The legend of Chris and Mike continues with another installment. I'll admit that, upon seeing the first and last word prompt, I was a little nervous. But then I caught sight of the picture and knew it would be okay. Enjoy the duo's most dangerous adventure yet.
CHRIS AND MIKE vs THE LESSER SPOTTED DRAGON
“Spring,” said Chris, sniffing the vapours. “That’s what it reminds me of.”
Exasperated, Mike glanced over. “Would you stop lighting incense and give me a hand?”
“You’re doing fine,” said Chris as he saw his friend keep the Lesser-Spotted Dragon at bay with several sluggish sword swings. “Remember, you’re the muscle.”
“Zombies, ghosts and robots, you said.” Mike stepped to the left and dodged the dragon’s lethal claws, “You never said we’d be fighting dragons!”
The attack ceased then, the Dragon coughing and spluttering before it collapsed at Mike’s feet.
“What the hell?”
“Whisper SticksTM,” said Chris. He held up a packet. “Picked them up last year at a festival.”
As with last weeks contest I thought the canyon between photo prompt and the required setting of 'the moon' would cause me problems. But, as with last week, I think it actually helped me create a much stronger story.
OXYGEN REMAINING 4%
No way I’m gonna make it back to the ship on that, no way in hell. I start walking; maybe find somewhere comfortable to check out. Not much to see out here, just rocks and space and big old planet Earth. Not much to choose from until I see the street.
OXYGEN REMAINING 3%
I don’t need the street sign to know where I am; Hope Street, where I grew up. Looks just like it did the day I left, ‘cept it’s on the moon. Some of the houses still have bunting on from the last street party.
OXYGEN REMAINING 2%
Halfway down I stop. Number 23. Home. I check the pockets on my space suit but don’t seem to have the door key on me. I go to knock but the door slowly opens by itself. I can smell mums cooking calling me. I take a last look at planet Earth above and then head inside.
OXYGEN REMAINING 1%
My space suit is cumbersome but I manage to lie down on my old bed. I squeeze Mr Bear tight and stare up at the glowing stars stuck to my bedroom ceiling. Ever since I could remember, I always wanted to be an astronaut.
OXYGEN REMAINING 0%
The Hourglass prompt normally shows up Saturday afternoon for me. This contest is a little more roomy than the others with 36 hours to get something done so I tend to let the image sit over night. While out walking with the wife and mini-me on the Sunday, an idea popped into my head.
Back home it got typed up, chopped down, snipped here and there before I added a little twist at the end.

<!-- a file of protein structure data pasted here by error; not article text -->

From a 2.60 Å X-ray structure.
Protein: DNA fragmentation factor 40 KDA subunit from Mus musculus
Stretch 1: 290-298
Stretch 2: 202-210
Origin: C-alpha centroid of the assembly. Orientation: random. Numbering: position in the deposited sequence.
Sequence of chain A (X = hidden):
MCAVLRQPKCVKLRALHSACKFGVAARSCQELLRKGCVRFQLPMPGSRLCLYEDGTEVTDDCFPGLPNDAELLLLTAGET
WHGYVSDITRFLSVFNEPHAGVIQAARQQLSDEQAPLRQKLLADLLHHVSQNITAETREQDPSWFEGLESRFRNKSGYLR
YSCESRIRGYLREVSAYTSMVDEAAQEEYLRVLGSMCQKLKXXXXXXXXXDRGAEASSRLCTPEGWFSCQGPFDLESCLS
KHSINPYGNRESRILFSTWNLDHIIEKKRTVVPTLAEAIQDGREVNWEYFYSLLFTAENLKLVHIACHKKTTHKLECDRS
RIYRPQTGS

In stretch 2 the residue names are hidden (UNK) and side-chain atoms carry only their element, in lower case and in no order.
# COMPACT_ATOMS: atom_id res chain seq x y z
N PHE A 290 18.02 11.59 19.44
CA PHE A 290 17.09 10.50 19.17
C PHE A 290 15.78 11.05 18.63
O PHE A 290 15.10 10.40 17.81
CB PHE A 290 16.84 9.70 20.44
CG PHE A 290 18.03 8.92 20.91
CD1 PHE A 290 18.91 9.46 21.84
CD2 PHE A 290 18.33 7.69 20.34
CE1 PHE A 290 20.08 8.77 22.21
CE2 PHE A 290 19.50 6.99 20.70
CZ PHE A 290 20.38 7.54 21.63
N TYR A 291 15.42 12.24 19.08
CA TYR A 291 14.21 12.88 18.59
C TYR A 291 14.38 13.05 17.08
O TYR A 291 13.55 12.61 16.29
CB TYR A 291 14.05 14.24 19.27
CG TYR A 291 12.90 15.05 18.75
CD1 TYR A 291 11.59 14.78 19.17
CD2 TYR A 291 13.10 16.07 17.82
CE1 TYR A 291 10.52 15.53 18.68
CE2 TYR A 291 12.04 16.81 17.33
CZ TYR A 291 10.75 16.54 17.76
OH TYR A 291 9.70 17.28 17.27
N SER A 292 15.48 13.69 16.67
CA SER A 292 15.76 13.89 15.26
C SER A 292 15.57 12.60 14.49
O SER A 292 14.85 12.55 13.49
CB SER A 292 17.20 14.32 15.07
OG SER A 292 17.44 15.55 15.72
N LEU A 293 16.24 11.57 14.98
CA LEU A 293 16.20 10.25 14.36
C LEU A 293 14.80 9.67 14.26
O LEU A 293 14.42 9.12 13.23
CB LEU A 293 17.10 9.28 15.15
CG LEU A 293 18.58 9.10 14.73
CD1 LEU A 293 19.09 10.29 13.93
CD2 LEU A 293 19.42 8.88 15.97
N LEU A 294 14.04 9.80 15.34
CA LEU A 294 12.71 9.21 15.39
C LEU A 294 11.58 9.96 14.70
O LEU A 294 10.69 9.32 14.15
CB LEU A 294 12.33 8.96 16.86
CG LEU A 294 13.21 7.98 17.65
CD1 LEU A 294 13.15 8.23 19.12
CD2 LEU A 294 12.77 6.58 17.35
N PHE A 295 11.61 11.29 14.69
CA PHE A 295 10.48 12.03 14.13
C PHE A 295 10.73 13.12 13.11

“Another day, another dollar,” says Frank.
“Same again tomorrow,” I say as I wipe down the counter.
He chuckles. “And so it goes.”
“I’ll rinse the ash trays and call it a night if that’s okay?”
“Of course, dear. And thanks again for helping out. Don’t know what I’d do without you.” He heads back out to the kitchen.
I wander out among the red and white chequered sea of tables and start collecting up ash trays. I think about which microwavable treat I’ll enjoy alone tonight when there’s a ding-a-ling from the bell announcing a visitor. Why does someone always drift in around closing?
“Sorry, kitchen’s closed,” I call out, “All I have is coffee and day old Danish.” I wonder if this is the man I dream about, the millionaire who’ll whisk me away from this hard life and treat me like a princess. I grab the last ashtray and turn only to find a scruffy looking drifter standing at the far end of the counter. He’s holding a gun.
“What do you want?” My chattering teeth match time with the clinking ashtrays in my hands.
“I’ll take one of those Danishes and all the money in your register.”
I nod vigorously, I’m not gonna argue down the barrel of a gun. Franks insured. I’m not. I dump the ashtrays and move back behind the counter. The drifter slides along so he’s right in front of me.
“Empty it,” he says.
I open the register and grab the notes, placing the day’s takings on the counter. That’s when Frank comes though the kitchen door.
“Did I hear another customer?”
The sound of the gunshot pummels my chest. I scream as Frank wheels back through the now blood stained door.
The gunman grabs all the money and fills his jacket pockets. He raises the gun to my head as I say a prayer.
“My mother was called Maria,” he says, pointing to my name badge. “Your lucky day.” He turns and flees.
I look down at the badge that saved my life, Maria’s badge, the one I borrowed this morning because I’d lost mine.
My lucky day.